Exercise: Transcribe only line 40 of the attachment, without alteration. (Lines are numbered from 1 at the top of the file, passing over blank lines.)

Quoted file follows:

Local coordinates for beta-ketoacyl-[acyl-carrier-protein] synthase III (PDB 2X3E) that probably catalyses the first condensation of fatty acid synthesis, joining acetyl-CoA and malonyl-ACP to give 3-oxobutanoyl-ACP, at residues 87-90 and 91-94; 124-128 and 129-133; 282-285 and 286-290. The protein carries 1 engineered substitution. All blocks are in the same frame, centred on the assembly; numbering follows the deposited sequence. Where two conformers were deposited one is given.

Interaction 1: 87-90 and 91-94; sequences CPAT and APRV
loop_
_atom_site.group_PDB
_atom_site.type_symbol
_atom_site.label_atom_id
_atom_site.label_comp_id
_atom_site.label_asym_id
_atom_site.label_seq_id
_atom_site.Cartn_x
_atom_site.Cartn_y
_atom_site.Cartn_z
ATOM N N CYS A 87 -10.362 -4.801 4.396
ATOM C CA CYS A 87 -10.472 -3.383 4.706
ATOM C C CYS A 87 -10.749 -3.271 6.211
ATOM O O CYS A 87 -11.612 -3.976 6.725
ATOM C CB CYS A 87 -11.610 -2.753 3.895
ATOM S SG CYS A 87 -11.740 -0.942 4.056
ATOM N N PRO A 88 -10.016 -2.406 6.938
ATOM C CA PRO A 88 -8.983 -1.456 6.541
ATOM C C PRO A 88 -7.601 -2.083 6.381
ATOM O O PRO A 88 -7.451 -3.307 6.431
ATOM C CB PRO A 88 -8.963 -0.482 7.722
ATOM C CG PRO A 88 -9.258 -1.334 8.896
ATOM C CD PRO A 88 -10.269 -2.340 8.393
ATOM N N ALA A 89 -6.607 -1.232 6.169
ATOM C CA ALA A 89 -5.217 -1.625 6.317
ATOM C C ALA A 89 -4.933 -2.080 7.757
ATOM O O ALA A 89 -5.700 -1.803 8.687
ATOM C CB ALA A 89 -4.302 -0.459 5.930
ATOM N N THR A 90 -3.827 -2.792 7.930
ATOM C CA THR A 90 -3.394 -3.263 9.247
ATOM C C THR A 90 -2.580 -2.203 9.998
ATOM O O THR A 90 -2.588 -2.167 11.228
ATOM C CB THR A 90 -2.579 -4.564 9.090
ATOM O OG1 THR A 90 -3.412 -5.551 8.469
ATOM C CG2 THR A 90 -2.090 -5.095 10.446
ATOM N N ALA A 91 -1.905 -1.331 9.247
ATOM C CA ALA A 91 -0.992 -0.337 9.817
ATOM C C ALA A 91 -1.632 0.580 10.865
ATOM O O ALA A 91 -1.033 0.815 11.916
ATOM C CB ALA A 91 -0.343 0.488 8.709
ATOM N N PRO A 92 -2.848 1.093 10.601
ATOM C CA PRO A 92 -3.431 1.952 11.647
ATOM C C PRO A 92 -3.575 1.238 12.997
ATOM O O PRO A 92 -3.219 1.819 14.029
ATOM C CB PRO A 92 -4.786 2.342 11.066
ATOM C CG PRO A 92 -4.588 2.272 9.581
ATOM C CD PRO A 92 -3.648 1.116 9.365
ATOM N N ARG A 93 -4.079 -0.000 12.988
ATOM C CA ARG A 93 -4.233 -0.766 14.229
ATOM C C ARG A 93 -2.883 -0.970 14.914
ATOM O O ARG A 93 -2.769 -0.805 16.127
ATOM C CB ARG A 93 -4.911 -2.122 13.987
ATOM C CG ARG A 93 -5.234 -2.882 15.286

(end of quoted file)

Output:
ATOM C C ALA A 91 -1.632 0.580 10.865